21. 21. time were $68,000 which was higher than many other areas of town. Therefore it is hard to imagine that this development has caused much gentrification in the immediate vicinity. Public Spaces: There is several public spaces spread throughout the complex. I could not find any information on any of the public spaces beyond the fact that they exist. There is a large section of the property set aside as wetlands but is open to public but the most interesting information about the public spaces is that there is a pet in Ballona Creek but pets are not allowed in the pet center…go figure. Final Thoughts: Playa Vista appears to be the preverbal political comprise that does something’s ok but in an attempt to please as many groups of people, fails to do anything really well. The architecture of the buildings is underwhelming at best. While some buildings do have some local Spanish influenced architectural character, many of the other buildings look like a host of new urbanist buildings that have built both here in Portland and in Daybreak, Utah. Further there is little housing that is affordable in the complex. According to reports 15% of the apartments are set aside as affordable although it does not specify what the cost for those apartments are in an area where apartment rents range anywhere from $3000 to $6000 a month. In addition 10% of the for sale housing is supposed to be considered affordable although there is not mention of how that set aside works, how you qualify for it and if it is required that those affordability standards transfer when you sell the complex. The least expensive housing in Playa Vista is a small micro condo that is currently for sale at $800,000 with all other properties being well over a million dollars. There is also 131 units set aside for groups such as teachers, fire fighters, police officers and other public servants to purchase at low cost but once again there is little information on what those costs are. References Ballona Wetlands. (n.d.). Retrieved March 17, 2015, from Home - Playa Vista. (n.d.). Retrieved March 17, 2015, from Playa Vista. (n.d.). Retrieved March 17, 2015, from Playa Vista Today. (n.d.). Retrieved March 17, 2015, from
  22. 22. 0 Photograph 1: Site Plan of Playa Vista from MDRC Condos Photograph 2: Mixed Use in Playa Vista by Activerain
  23. 23. Photograph 3: Photo of open space, condominiums and apartments by the MLS Photograph 4: Retail development that recently opened, photo by Curb LA
  24. 24. Photograph 5: Office Buildings in Playa Vista by JayRicky Photograph 6: Open space by Wikipedia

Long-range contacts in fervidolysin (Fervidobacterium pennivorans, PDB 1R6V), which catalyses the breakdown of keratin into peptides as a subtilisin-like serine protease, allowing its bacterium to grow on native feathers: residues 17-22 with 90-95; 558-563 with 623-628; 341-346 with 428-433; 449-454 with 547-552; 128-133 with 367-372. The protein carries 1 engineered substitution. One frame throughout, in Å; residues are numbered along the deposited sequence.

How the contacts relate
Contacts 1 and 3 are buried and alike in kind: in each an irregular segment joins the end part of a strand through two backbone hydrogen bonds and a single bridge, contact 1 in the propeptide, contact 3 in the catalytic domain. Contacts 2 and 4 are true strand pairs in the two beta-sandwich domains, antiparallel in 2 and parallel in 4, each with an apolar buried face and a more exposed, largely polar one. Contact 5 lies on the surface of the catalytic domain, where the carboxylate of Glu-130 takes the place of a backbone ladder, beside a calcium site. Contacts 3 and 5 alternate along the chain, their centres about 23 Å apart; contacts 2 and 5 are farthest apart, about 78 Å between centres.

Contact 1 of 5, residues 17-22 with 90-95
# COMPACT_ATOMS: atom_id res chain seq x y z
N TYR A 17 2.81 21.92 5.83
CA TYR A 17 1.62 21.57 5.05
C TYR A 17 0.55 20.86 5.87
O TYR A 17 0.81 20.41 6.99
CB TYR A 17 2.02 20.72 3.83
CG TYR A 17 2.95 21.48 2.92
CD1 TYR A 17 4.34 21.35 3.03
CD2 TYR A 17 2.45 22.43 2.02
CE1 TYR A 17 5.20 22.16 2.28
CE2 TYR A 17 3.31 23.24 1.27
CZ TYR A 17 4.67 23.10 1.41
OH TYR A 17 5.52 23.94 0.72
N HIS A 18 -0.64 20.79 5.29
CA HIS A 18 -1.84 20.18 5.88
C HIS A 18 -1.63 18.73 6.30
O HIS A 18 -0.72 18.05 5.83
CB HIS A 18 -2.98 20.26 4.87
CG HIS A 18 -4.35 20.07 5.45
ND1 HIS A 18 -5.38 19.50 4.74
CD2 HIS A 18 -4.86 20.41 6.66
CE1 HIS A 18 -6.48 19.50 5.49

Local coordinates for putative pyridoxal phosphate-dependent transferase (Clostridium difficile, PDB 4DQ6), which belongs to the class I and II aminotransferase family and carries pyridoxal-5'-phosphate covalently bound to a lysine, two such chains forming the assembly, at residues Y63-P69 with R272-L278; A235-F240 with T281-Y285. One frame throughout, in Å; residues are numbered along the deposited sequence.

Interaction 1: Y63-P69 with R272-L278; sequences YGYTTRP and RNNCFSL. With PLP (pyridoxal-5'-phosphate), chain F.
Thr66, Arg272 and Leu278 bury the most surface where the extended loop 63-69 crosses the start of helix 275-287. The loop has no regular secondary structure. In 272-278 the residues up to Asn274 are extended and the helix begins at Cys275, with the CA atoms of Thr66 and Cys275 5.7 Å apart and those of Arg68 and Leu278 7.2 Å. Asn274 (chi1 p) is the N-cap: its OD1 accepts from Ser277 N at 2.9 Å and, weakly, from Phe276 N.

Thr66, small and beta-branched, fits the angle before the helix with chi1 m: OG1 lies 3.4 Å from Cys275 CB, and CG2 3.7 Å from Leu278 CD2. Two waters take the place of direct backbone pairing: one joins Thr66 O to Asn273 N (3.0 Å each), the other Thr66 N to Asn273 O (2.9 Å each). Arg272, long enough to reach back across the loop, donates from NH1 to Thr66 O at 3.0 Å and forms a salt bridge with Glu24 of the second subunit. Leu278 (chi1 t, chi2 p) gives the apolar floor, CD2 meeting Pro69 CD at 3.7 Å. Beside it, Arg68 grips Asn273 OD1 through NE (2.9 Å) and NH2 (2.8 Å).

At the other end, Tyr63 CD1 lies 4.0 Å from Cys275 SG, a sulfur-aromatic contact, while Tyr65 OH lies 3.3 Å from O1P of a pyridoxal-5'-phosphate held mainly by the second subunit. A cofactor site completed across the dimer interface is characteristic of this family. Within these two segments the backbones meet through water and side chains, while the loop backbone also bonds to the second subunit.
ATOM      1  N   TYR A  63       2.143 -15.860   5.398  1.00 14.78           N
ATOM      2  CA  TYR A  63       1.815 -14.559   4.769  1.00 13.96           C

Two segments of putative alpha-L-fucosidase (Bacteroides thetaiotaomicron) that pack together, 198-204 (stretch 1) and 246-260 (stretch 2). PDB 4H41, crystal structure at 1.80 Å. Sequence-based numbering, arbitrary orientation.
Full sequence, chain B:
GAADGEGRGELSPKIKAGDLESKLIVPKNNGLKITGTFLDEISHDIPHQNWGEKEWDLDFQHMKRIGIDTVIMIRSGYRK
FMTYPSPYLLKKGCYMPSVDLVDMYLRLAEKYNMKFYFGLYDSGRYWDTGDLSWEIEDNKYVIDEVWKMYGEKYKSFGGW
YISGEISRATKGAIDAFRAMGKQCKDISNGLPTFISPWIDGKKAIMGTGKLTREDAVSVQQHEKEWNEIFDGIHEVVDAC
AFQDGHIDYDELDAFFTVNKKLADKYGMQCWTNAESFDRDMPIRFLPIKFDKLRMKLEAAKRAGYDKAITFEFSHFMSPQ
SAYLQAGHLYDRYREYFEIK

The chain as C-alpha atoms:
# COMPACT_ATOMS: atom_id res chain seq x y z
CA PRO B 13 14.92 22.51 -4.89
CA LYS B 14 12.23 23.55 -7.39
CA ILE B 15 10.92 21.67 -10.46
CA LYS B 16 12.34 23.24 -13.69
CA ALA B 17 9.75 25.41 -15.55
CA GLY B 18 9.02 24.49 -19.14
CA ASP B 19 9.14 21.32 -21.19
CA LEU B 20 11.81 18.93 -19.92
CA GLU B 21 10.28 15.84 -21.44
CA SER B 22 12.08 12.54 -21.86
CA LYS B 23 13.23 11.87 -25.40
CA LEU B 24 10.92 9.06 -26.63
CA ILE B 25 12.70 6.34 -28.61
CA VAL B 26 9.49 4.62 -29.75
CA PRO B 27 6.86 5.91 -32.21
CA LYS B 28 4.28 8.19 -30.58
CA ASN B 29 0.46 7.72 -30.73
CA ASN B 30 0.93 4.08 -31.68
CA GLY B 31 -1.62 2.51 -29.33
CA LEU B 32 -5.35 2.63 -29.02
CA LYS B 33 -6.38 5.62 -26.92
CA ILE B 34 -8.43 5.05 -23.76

25. 25. 0 Hollywood and Highland Los Angeles, California (Hollywood) History: Despite its prime location in the heart of Hollywood, just a few hundred feet from the world’s famous Chinese Theater and along the Hollywood Walk of Fame, for many years the intersection of Hollywood and Highland languished being the site of tourist shops and lots of parking for all the tourist that hit Hollywood Blvd. Despite all the presence of tourists Hollywood overall from the 1960’s through the 1990’s had a reputation of being seedy and for those down on their luck. While some of the major movie studios were still located in town (including Paramount Pictures and Jim Hensen Productions), Hollywood seemed to have lost its entire glamor from its glory days. With the opening of the Red Line subway with a stop at Hollywood/Highland, the city of Los Angeles saw an opportunity to revive its cultural icon and bring new life to the community. The city of Los Angeles proposed a new Transit Oriented Development at the intersection in order to revive the area. Development: The development was originally built by the Trizec Properties which is a Toronto based company that took over the development arm of Earnest Hahn Corporation that developed many malls throughout the nation. Trizec leased the 1.35 acres of land from Metro the transit agency that runs the red line that has a station beneath the complex for 55 years at an annual cost of $492,000 a year. In addition to its own funding sources the city of Los Angeles contributed $90 million from the Community Redevelopment Agency to help fund construction of the complex. New Ownership: The development was sold in 2004 for just over $200 million meaning that the original developer took a major bath from the loss on the complex. The new owner of the complex is the CIM group which bills itself as a “premium” real estate fund manager with projects across the nation but is ironically located across the street from the complex in the TV Guide building. The first change the new owners made was to kick out most of the existing tenants of the complex and bring in high end chain retailers. The Development Today: Today the development includes the Dolby Theater (Formally Kodak Theater) that is best known as the new home of the Academy Awards Ceremony, a hotel and resort, 74 retailers, and 25 full service and casual restaurants including a Hard Rock Café along with a bowling alley and two night clubs. The office space that is part of the complex is most notably home to the regional headquarters of Wolfgang Puck.